Monday, September 22, 2014

To my future sixteen year old

To my future sixteen year old Bombshell,

Today you are only seven, and I am still the centre of your world, but it won’t be long until you are sixteen and hate my guts. You will tell me I don’t understand you and that I never do anything for you.

With this in mind I am writing you this letter today, to let you know you were always loved, and are still loved.

The other night you left this note for the Fairies.

We’ll discuss your shocking hand writing and spelling another time, but when I saw it, I knew I had a small window where you still believe in Fairies (or are you just humouring me?), and I wanted to do something special for you.

So today, while you were at school and I should have been working, I went to the garden store. I spent time talking with the experts about seeds and bulbs, and came away with a special pot, some gladioli bulbs and a totally awesome ‘rubber duck’ watering can.

Then I dug up part of the garden to get some fresh dirt (carefully neatening it so you couldn’t tell I’d been digging), planted your bulbs, decorated it with this authentic Fairy toadstool, and hid it in the cupboard in a classy nappy box.

Then I wrote this:
We need your help! The Garden Fairies have been trying to grow this year's Peace Flower but they need the help of a Human Child to make it grow. We need the flowers for the Fairy Migration, they contain a special spell to unit the fairy tribes. Please love and nurture the flowers as they grow. Water them (we have left you a special gift). Most importantly - sprinkle them with a few grains of the Magical Peace Dust every week. We left a vial of Peace Dust in your care. Be careful - it can be very powerful. Thankyou for being the Chosen One. From Florinda the Peace Fairy.

Tonight while you are sleeping I will leave the note in the Fairy Letterbox and place the special pot and watering can by the front door. When you ask to check the letterbox tomorrow morning (like you have been all week), I will shrug my shoulders and pretend to be distracted and warn you that the Fairies are very busy and you shouldn’t expect an adventure just because you want one.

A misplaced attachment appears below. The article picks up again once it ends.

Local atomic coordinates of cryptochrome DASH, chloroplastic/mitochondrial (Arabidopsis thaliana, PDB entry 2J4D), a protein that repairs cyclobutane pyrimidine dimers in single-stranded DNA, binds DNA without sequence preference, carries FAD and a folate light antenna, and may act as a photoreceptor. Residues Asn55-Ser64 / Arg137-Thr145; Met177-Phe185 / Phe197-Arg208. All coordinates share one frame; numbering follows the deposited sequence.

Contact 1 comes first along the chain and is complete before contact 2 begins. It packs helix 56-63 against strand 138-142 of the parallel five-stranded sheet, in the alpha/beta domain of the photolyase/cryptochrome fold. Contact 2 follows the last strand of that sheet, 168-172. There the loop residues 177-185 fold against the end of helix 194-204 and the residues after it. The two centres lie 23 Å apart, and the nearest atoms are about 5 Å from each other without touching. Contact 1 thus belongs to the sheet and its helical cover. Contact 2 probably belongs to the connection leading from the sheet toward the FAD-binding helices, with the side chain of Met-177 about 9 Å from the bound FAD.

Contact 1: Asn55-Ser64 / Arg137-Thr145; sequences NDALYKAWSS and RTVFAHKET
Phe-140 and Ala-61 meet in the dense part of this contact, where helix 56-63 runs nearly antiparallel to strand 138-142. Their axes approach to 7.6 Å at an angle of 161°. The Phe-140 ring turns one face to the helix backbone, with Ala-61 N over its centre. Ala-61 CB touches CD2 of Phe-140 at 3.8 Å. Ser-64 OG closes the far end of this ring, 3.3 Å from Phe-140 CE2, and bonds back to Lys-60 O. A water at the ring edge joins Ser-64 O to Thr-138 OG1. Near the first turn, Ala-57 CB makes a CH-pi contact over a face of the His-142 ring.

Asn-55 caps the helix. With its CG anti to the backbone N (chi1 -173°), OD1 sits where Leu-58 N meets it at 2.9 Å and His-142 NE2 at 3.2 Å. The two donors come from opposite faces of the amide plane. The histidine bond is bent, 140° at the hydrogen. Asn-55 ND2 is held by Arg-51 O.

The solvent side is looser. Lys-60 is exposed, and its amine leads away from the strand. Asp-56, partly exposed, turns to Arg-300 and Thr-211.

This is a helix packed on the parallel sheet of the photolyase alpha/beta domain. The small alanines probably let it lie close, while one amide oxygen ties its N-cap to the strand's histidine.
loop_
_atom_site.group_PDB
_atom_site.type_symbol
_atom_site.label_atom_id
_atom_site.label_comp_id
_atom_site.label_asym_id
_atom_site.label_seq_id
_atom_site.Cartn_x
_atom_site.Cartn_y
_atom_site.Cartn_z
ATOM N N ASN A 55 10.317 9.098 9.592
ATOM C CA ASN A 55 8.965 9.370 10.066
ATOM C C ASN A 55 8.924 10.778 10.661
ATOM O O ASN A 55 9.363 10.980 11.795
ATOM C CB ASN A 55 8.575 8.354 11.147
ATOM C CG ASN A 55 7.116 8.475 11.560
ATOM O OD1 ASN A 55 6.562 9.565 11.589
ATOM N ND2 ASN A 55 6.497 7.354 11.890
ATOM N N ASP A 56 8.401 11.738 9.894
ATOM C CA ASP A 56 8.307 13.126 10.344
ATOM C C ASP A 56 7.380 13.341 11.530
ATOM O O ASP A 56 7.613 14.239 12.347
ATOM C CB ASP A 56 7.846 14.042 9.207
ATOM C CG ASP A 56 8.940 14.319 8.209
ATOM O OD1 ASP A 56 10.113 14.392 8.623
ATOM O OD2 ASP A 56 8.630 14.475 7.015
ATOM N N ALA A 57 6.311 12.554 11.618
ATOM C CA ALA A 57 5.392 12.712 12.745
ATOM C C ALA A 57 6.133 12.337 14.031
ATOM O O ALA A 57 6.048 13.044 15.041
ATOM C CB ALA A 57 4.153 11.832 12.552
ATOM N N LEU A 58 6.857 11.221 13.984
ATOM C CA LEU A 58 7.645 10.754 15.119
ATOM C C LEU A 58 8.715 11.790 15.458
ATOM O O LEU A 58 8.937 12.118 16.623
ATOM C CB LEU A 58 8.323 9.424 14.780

Then I will walk away and busy myself making lunches or putting the dishes away, and when you call me excitedly I will feign surprise, and all the time I will be restraining the urge to grab you and hold you and cover your joyful little face with kisses.

I can’t wait to see your face when the first bulb appears above the soil, and though it may be months before we see a flower, I will enjoy watching you sprinkle the Magical Peace Dust, like clockwork, every week. Because now you have an adventure and a mission, you will be focussed and determined.

And I know that when you are sixteen and hate me, or thirteen or eighteen, you will still be focussed and determined, although much of your energy will probably go into making me miserable. But when that day happens - and I don’t want it to, but it will - I will tell you to find this story and read it. And you’ll hate it and complain, but eventually you will, and you will be reading these words: I love you. 
And I will do anything for you.

Even pretend to be a fairy.

Tuesday, September 16, 2014

Travelling with Kids: Why It Doesn't Need to be Hell on Wheels [Mamadoo]

See what I did there, with the 'wheels' pun? Funny, I know. A lot funnier than travelling with kids can be.

The Mamas at Mamadoo asked me for my top tips when travelling with kids, which you can find here. Seriously, with school holidays approaching, can you afford NOT to read it, just in case I mentioned the single, gem of advice that can make your holiday easier?

In all seriousness (and I can be, when the wine runs out) if you are planning a car trip these holidays, make sure you check your children's car seats before you leave. Check the straps are at the right height, and aren't twisted, have a professional look the connections over if you're not sure. But leave all the popcorn and cracker crumbs - it will save you having to make snacks for the journey.

Read: Shannon's Top Six Tips to Survive Travelling with Kids.

Friday, September 12, 2014

Why I Don't Find You Inspiring (Sorry About That) [Mamadoo]

Recently I wrote a post about why I will never use the ‘D’ word in front of my children. Readers really responded to it, and used words like ‘inspiring’, and my husband, bless his warped man-view of the world, recently bought me a Women’s Fitness magazine, presumably to support me in my journey back to a healthier place.

Despite the concentrated ‘fitspo’ attitude running throughout the magazine, I found nothing inspiring in those pages. I saw a lot of thin women, or women trying to be thin, but none of their stories made me do anything different, because – quite simply – none of those women were me.

Fitspo (look it up, it’s now a real word) is short for fitspiration, which isn’t actually a real word either. It’s about being inspired to get fit by looking at women in their gym clothes or underwear, who take selfies of their lean and muscular bodies.

If I look at an attractive women in her underwear, probably the last thing I am thinking about is picking up a pair of dumb-bells or jumping on a treadmill, but maybe that’s just me...

to read the rest of the article click here